The internal quote there comes from a 1959 University of Kansas City Law Review article by Victor Navasky, who would later be The Nation’s longtime editor and publisher. Titled “Deportation as Punishment,” that article concerns compulsory registration under the McCarran Act: the purported intent, to regulate resident aliens presumed subversive; the effect, “uprooting, separation from family, loss of job, degradation.” Communists were the target then. Banishment was the price. Virtually every challenge that had reached the Supreme Court was “a case-study in human suffering,” Navasky writes, yet jurists focused on legislators’ reasons for inflicting it: Were they good enough reasons? Navasky began with suffering.

This is more than a curiosity of history and coincidence. Communists were feared then; most people didn’t care if deportees suffered. The Red Scare was a national purification rite. Its chief enforcer, J. Edgar Hoover, had simultaneously called for another kind of purification: public mobilization against “degenerate sex offenders” aka “sexual psychopaths” aka “wild beasts.” The Lavender Scare was on. California answered Hoover’s call the year he made it, 1947, establishing the first state sex offense registry in the country. Oral and anal sex were registerable crimes; lewd vagrancy was soon added. The registry brimmed with homosexuals. (Famed civil rights organizer Bayard Rustin served time for lewd vagrancy in LA in 1953.) Homosexuals were feared then; most people didn’t care if the perverts suffered.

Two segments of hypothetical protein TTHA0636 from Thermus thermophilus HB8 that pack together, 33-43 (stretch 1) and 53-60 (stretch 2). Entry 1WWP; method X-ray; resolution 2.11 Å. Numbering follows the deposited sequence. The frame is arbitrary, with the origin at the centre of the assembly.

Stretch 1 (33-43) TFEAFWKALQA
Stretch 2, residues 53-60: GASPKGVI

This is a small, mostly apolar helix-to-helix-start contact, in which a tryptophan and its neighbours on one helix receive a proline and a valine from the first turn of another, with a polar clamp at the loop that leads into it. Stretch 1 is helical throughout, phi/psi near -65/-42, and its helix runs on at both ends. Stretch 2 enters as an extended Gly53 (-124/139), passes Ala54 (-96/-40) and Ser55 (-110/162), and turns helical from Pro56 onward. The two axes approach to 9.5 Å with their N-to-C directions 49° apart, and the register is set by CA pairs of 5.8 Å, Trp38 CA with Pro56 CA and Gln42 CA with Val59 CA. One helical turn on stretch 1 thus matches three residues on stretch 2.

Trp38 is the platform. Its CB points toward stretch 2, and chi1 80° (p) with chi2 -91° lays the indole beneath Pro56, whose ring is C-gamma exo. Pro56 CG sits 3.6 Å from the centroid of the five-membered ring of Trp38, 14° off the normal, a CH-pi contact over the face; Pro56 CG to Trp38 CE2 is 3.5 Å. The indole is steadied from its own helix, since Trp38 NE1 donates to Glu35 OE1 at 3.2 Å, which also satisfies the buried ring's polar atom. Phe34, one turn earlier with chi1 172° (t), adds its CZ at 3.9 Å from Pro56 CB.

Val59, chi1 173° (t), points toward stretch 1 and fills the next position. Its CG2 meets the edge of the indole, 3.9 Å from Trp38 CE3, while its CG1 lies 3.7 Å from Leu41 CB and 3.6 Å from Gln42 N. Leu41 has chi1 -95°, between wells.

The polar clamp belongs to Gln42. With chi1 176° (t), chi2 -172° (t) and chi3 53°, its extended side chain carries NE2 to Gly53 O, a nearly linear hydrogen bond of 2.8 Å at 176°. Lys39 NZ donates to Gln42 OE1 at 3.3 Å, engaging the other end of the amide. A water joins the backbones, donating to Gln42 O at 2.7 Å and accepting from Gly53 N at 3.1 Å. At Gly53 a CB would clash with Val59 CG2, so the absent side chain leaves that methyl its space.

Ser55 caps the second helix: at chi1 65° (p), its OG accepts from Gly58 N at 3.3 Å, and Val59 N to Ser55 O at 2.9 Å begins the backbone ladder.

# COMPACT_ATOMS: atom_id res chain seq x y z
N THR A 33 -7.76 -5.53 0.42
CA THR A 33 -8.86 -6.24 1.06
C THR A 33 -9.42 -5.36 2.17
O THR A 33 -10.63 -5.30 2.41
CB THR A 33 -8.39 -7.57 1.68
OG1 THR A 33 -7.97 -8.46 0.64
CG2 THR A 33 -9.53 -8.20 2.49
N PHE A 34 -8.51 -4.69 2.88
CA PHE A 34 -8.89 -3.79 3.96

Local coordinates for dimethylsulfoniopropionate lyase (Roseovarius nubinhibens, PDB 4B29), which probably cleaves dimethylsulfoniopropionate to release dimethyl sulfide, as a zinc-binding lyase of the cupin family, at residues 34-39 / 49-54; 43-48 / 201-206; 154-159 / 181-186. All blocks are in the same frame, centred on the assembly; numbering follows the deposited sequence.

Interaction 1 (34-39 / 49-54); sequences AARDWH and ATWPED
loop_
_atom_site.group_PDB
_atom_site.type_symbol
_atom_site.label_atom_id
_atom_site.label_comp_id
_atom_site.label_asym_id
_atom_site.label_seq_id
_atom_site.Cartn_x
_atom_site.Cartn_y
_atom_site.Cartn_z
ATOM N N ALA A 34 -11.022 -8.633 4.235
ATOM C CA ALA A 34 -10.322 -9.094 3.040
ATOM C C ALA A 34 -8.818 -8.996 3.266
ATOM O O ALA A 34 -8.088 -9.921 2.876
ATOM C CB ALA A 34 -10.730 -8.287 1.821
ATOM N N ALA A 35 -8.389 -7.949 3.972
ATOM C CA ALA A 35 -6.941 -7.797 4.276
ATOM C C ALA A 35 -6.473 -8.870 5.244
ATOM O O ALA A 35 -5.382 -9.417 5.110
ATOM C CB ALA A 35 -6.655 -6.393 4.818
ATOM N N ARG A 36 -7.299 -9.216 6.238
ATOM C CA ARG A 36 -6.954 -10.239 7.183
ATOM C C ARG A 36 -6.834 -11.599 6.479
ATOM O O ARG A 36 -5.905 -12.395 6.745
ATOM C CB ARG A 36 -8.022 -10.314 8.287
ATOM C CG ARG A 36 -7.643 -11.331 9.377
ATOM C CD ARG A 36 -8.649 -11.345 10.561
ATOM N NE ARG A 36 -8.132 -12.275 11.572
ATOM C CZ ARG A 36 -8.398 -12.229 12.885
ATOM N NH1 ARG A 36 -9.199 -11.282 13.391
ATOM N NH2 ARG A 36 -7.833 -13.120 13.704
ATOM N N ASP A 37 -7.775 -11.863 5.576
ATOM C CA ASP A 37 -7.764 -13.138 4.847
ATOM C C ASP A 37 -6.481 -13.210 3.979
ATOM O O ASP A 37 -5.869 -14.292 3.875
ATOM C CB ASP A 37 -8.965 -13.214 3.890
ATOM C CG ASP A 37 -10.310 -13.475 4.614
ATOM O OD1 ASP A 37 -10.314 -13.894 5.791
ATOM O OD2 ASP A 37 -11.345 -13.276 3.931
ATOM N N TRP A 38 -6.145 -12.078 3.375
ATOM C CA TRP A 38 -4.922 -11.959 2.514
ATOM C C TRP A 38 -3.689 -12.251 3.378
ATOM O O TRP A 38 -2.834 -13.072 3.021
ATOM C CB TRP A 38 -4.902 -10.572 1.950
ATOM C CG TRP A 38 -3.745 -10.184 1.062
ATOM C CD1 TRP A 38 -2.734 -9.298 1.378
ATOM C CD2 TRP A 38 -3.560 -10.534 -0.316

Readers may object that those were prejudicial categorizations, but definitions of crime, of dangerousness, are often subjective; and it would take volumes to enumerate all the grand and petty offenses, all the (mis)calculations of risk, all the human experiences, in all states and localities, and every intricate restriction and variation, to portray the full madness of the registry system. We either accept the logic of state cruelty or, at a time when every other aspect of the criminal legal system is being challenged, we oppose it.